Information Entropy

Created: 2023-07-22
Updated: 2024-01-18

Entropy serves as a fundamental metric for quantifying the information produced by a data source. This concept, primarily developed and explored by Shannon around 1948, forms the cornerstone of information theory. This field underpins the development of modern techniques in error correction, data compression, and cryptographic systems.

Consider a random variable X. The entropy of X quantifies the uncertainty associated with the outcomes of X. It is intrinsically linked to the notion of information content. Indeed, these terms are frequently used synonymously. For any data source, a higher entropy signifies greater informational content in each data sample.

Moreover, the entropy of a data source provides insights into the potential for compressing its information. In practical terms, entropy can be regarded as the converse of redundancy, indicating the extent to which data can be efficiently encoded.

Random Variable Information

If X is a data source that yields symbols of an alphabet and x ∈ X is a particular instance of X (an event), we can model X as a random variable by assigning a probability value p(X = x) to each event x ∈ X.

From now on, for conciseness, we are going to alias p(X = x) with p(x).

When analyzing the entropy of a data source X, its probability distribution p is assumed to be known.

We want to quantify the information gained from the observation of a particular instance x of the variable X.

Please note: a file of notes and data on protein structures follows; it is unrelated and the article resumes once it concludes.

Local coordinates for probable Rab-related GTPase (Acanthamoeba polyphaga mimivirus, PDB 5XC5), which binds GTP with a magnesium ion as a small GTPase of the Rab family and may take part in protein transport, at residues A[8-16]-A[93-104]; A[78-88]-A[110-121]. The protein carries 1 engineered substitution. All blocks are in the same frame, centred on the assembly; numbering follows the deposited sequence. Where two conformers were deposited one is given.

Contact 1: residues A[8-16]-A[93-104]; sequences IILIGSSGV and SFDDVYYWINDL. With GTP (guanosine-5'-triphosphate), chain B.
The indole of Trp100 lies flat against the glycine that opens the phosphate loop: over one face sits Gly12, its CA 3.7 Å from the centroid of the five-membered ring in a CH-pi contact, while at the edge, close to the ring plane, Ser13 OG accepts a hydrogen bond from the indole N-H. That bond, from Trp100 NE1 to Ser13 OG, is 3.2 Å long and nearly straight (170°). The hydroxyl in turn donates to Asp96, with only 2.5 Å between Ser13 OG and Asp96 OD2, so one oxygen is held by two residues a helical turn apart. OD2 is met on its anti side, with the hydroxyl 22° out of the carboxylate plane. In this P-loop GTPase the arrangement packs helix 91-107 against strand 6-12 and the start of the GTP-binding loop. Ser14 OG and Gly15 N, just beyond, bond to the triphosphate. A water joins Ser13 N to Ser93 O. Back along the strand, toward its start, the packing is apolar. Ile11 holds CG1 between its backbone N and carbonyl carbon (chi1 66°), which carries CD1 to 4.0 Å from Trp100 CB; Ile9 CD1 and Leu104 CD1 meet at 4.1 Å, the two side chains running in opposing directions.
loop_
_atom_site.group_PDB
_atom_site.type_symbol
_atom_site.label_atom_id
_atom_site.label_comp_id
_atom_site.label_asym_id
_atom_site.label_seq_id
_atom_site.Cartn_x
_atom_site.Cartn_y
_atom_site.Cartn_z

When a particular instance x is observed, if p(x) is small then the information gain associated with the event for an observer is high. In contrast, if p(x) is high then the event doesn’t provide a lot of new information because the event was already expected to happen.

The information gained by observing an event x is thus some kind of inverse of p(x), in particular it is defined as:

I(x) = log₂(1/p(x))

The log₂ is used because we are reasoning in terms of bits of information.

For instance:

p(x) = 1/2  →  I(x) = 1    (one bit of information, i.e. true/false)
p(x) = 1/8  →  I(x) = 3

The logarithm has some nice properties we rely on, we want that the information provided by two independent events x and y to be equal to the sum of the information they independently yield:

I(x,y) = log₂(1/p(x,y)) = log₂(1/(p(x)p(y)))
       = log₂(1/p(x)) + log₂(1/p(y)) = I(x) + I(y)


The entropy of a data source modeled as a random variable X is defined as the expected value of the information I defined as x ∈ X varies:

 H(X) = E[I(x)] = ∑ₓ p(x)·log₂(1/p(x))   for x ∈ X with p(x) ≠ 0

Given that the more an event is unlikely and the more information its observation yields, entropy can be equivalently defined as the measure of the average uncertainty associated to an event of a random variable (data source).

The entropy grows with the number of possible events.

The closer X is to the uniform distribution the greater is the entropy, and if all the elements have the same probability of being observed, then this is the situation where on average we are mostly surprised to observe one specific event.

The opposite case is when the probability is concentrated on a small set of elements. The surprise factor associated with high probable events is low and thus the overall H(x) value is lowered.


  • H(X) = 0 iff X deterministically yields one single element.
  • H(X) = log₂(|X|) iff X has a uniform distribution.

Proof (one way only)

If X deterministically yields the element k then p(k) = 1:

H(X) = p(k)·log₂(1/p(k)) = log₂1 = 0